When you’re calling a lawyer, it’s usually because you need help with a legal issue you’re having. You’re likely already in a difficult place in your life, and in need of legal advice or assistance. For an attorney to be able to help you, you need to be able to communicate with them, so they can get all the information they need to help you, and so you can understand the process, and ask any questions you have. I know that most lawyers are willing to fulfill their duty to communicate, and will provide a qualified interpreter when one is needed. For the attorneys who are unwilling, I hope that they become better educated on their duty to communicate with all clients, including those who are deaf. In South Florida, there are many sign language interpreters who are available to assist, and with the technology that exists now, which allows you to communicate with an individual who is deaf through a sign language interpreter via the video relay phone service, or in person through video relay interpreting with a webcam on your workstation, there is no reason for any deaf person to not have the equal opportunity to effectively communicate with their attorney.

Accessible Equipment in Miami-Dade County Parks

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Eliminating barriers and promoting inclusion at Miami-Dade County Parks
By: Rachel Goldstein

As a fellow for the University of Miami Mailman Center for Child Development’s 2013-2014 Emerging Transformational Leadership Program (“ETLP”), I am working with other professionals in the Disability Rights Community to transform systems of care for individuals with disabilities. Our goal this year is to promote the integration and inclusion of persons with disabilities in Miami-Dade County parks by ensuring the parks, playgrounds, and recreational programs and services offered are accessible and inclusive.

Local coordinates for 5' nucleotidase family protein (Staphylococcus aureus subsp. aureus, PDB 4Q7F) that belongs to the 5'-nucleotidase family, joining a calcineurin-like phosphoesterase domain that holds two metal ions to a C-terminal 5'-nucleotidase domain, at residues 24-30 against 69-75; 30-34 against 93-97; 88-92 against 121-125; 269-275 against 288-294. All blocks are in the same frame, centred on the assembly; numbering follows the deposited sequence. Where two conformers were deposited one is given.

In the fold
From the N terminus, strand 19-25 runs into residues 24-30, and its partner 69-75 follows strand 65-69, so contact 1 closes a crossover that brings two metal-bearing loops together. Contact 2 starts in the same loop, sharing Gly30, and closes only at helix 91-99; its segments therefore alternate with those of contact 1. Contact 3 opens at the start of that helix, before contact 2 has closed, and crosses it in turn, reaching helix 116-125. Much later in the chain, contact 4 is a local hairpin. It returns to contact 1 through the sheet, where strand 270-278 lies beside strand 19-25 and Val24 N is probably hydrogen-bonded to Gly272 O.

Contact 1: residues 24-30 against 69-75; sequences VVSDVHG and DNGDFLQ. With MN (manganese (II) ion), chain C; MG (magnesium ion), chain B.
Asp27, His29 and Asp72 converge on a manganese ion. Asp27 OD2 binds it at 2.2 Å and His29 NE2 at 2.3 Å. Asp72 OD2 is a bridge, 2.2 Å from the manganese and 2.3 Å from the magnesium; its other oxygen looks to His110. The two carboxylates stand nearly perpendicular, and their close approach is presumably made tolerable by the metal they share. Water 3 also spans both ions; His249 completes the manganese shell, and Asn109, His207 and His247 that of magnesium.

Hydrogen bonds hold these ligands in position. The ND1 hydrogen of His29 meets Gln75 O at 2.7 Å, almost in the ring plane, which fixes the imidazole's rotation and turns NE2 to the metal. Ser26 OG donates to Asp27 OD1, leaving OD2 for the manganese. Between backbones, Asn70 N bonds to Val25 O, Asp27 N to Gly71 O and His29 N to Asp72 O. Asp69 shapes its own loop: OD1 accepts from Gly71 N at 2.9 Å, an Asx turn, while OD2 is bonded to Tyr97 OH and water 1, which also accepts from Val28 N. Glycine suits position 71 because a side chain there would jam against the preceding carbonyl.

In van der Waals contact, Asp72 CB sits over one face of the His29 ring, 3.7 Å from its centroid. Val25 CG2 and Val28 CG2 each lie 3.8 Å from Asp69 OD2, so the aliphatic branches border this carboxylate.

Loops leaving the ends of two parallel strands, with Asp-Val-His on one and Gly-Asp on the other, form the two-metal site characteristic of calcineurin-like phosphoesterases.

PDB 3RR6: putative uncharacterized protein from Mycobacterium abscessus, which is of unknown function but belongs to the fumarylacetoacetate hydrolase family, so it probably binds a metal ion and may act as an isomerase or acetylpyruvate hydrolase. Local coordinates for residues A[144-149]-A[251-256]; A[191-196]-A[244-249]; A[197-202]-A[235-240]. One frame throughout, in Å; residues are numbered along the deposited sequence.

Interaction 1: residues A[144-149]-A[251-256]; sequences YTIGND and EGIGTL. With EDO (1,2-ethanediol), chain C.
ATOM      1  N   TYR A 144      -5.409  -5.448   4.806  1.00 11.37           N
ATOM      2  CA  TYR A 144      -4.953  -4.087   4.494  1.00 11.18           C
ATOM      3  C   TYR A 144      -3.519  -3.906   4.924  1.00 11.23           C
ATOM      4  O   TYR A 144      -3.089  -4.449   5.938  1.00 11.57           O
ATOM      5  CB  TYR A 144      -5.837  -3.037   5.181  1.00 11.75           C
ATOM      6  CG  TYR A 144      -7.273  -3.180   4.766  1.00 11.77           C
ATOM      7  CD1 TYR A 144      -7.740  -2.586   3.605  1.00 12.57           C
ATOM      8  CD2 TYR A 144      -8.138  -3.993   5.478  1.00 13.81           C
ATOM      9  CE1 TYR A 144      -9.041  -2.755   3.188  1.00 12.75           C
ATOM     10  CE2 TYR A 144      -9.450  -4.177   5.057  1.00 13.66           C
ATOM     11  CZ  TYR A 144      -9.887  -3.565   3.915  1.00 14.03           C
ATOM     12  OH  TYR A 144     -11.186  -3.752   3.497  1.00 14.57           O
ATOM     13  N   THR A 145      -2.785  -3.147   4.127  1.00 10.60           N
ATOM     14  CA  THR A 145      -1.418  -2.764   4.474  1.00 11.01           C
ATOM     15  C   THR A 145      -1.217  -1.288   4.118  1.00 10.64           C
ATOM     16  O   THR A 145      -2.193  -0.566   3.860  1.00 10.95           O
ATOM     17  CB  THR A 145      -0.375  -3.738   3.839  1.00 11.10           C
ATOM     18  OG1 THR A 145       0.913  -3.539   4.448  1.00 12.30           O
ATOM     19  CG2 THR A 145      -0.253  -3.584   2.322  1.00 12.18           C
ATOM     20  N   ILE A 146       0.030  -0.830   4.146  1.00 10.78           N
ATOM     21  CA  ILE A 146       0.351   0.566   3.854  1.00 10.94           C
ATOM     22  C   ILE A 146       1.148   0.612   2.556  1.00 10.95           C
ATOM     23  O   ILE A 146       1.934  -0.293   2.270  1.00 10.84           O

Adults with disabilities often do not have access to health promotion services and physical fitness activities due to lack of access to fitness facilities, inaccessible exercise equipment, and lack of adapted sports programs. Furthermore, children with disabilities are often excluded from playing at playgrounds due to inaccessible paths and play equipment. While we already know that getting outdoors makes people healthier and happier, we want to ensure that individuals with disabilities have access to the same opportunities and are able to participate in leisure and recreational activities at Miami-Dade County Parks.

Many of the parks in Miami-Dade County do not have accessible pathways for individuals with mobility disabilities to travel through the parks. Furthermore, almost all of the parks do not have accessible physical fitness or playground equipment. Playgrounds that are accessible for children with and without disabilities should be implemented in our local parks. Also, accessible exercise equipment should be available at our parks, such as equipment that would allow wheelchair users to remain seated in during their workouts. By ensuring that there are accessible paths throughout our parks, accessible exercise equipment, accessible playgrounds, and inclusive programs and services, Miami-Dade County can promote the health, wellness, and integration of people with disabilities. I am eager to help develop and implement this project so that can be replicated in parks throughout South Florida.